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The Labor Market and Potential
GDP
– To understand how potential GDP is
determined, we study:
– The demand for labor
– The supply of labor
– Labor market equilibrium
– Potential GDP
Labor Demand
The business sector in the economy will want to
employ more labor so long as the marginal
benefit of hiring an additional worker (i.e., the
additional output resulting the employment of an
additional unit of labor) is greater than the
marginal cost of hiring an additional worker (i.e.,
the real wage rate).
This principle leads to a downward sloping labor
demand curve in which the quantity demanded
of labor varies inversely with the real wage rate
and shifts in response to changes in the capital
stock (K) and technology (A).
Deriving the Labor Demand Curve
How does the amount of output produced by
the business sector depend on the amount
of labor it employs? How does this depend
on the economy’s capital stock and
technology?
Real GDP and Employment
– Figure 8.1(a) illustrates a production possibility frontier between
leisure time and real GDP.
–The more leisure time forgone, the greater is the quantity of
labor employed and the greater is the real GDP.
Real GDP and Employment
– The PPF showing the
relationship between
leisure time and real
GDP is bowed-out,
which indicates an
increasing opportunity
cost.
– Opportunity cost is
increasing because the
most productive labor is
used first and as more
labor is used it is
increasingly less
productive.
Real GDP and Employment
• The Production Function
– The production function is the relationship
between real GDP and the quantity of labor
employed, other things remaining the same.
– One more hour of labor employed means one
less hour of leisure, therefore the production
function is the mirror image of the leisure
time-real GDP PPF.
Real GDP and Employment
– Figure 8.1(b) illustrates the production function that corresponds
to the PPF shown in Figure 8.1(a).
Labor Demand and the
Production Function
– The demand for labor depends on the
marginal product of labor, which is the
additional real GDP produced by an additional
hour of labor when all other influences on
production remain the same.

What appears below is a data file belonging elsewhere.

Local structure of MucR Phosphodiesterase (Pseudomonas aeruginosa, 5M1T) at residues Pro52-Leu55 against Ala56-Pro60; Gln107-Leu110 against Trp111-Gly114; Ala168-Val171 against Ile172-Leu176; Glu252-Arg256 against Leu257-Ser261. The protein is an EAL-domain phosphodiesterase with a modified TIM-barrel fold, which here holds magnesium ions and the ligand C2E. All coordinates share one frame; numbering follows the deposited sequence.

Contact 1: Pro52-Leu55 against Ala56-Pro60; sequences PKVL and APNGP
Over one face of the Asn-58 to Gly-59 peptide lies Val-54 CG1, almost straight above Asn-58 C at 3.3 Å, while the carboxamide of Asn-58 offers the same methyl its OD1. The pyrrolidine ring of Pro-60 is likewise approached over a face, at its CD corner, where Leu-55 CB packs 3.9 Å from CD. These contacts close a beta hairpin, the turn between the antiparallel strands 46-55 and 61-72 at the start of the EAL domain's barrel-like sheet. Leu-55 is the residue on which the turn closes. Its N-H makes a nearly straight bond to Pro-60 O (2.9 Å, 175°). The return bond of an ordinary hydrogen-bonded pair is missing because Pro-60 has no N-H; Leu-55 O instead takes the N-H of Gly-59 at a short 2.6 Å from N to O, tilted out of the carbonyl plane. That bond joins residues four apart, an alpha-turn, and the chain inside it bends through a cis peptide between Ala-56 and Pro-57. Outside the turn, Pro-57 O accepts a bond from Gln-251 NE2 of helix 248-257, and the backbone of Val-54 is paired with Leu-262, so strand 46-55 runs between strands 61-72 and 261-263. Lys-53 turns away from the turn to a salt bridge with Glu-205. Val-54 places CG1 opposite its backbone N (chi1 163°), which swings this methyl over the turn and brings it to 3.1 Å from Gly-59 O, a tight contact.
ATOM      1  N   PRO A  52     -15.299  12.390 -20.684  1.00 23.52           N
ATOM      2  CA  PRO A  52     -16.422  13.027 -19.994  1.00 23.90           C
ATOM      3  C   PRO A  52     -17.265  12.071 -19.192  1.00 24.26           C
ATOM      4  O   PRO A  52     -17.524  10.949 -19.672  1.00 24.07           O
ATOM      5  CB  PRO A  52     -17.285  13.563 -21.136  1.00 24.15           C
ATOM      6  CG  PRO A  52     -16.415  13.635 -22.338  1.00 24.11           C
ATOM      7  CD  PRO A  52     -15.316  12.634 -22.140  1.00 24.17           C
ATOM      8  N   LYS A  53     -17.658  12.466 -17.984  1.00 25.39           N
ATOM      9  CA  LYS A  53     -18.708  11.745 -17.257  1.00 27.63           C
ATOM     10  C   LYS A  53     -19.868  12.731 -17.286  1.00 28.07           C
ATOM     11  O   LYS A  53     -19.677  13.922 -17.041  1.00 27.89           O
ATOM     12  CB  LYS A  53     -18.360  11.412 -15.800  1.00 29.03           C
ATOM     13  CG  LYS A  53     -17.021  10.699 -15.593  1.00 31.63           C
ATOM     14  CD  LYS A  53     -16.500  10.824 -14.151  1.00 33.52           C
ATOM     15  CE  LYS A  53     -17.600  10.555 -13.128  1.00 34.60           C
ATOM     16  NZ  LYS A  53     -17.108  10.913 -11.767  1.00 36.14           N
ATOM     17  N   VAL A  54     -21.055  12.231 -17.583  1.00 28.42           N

– The marginal product of labor is governed by
the law of diminishing returns, which states
that as the quantity of labor increases, but the
quantity of capital and technology remain the
same, the marginal product of labor
decreases.
The Labor Market and Potential
GDP
– We calculate the marginal product of labor as
the change in real GDP divided by the change
in the quantity of labor employed.
The Labor Market and Potential
GDP
– Figure 8.3 shows the calculation of the
marginal product of labor and illustrates the
relationship between the marginal product
curve and the production function.
The Labor Market and Potential
GDP
A 100 billion hour increase
in labor from 100 to 200 billion
hours brings a $4 trillion increase
in real GDP: The marginal
product of labor is $40 an hour.
The Labor Market and Potential
GDP
– A 100 billion hour
increase in labor from
200 to 300 billion hours
brings a $3 trillion
increase in real GDP—
the marginal product of
labor is $30 an hour.
– The marginal product of
labor is the slope of the
production function.
The Labor Market and Potential
GDP
– At 150 (midway
between 100 and
200), marginal
product is $40.
– At 250 (midway
between 200 and
300), marginal
product is $30.
– Figure 8.3(b) shows
the same information
on the marginal
product curve, MP.
The Labor Market and Potential
GDP
– The marginal product of labor curve is the
demand for labor curve with W/P replacing
MP on the vertical axis.
– Firms hire more labor as long as the marginal
product of labor exceeds the real wage rate.
– With the diminishing marginal product of
labor, the extra output from an extra hour of
labor is exactly what the extra hour of labor
costs, i.e. the real wage rate.
– At this point, the profit-maximizing firm hires
no more labor.
Choose L such that
MPL= w/p
If MPL > w/p, then the additional output obtained
from adding labor more than offsets the cost of
that additional labor and so profit increases by
increasing L.
If MPL < w/p, then the reduction in output resulting
from subtracting labor is more than offset by the
reduction in labor costs and so profit increases
by decreasing L.
Only when MPL = w/p is there no incentive for the
profit-maximizing firm to increase or decrease L.
Shifts in Labor Demand
• The labor demand curve will shift if the MPL
curve shifts.
• The MPL curve is derived from the production
function curve.
• So, the labor demand curve will shift if the
production function curve shifts.
• The production function curve shifts if firms can
produce more/less output for a given L, which
occurs in response to changes in K and/or A.
Shifts in Labor Demand
• The production function ROTATES to the
left if K increases and/or A increases and it
ROTATES to the right if K and/or A
decreases.
• It follows that labor demand increases, i.e.,
shifts to the right, if K and/or A increases
and it decreases, i.e., shifts to the left, if K
and/or A decreases.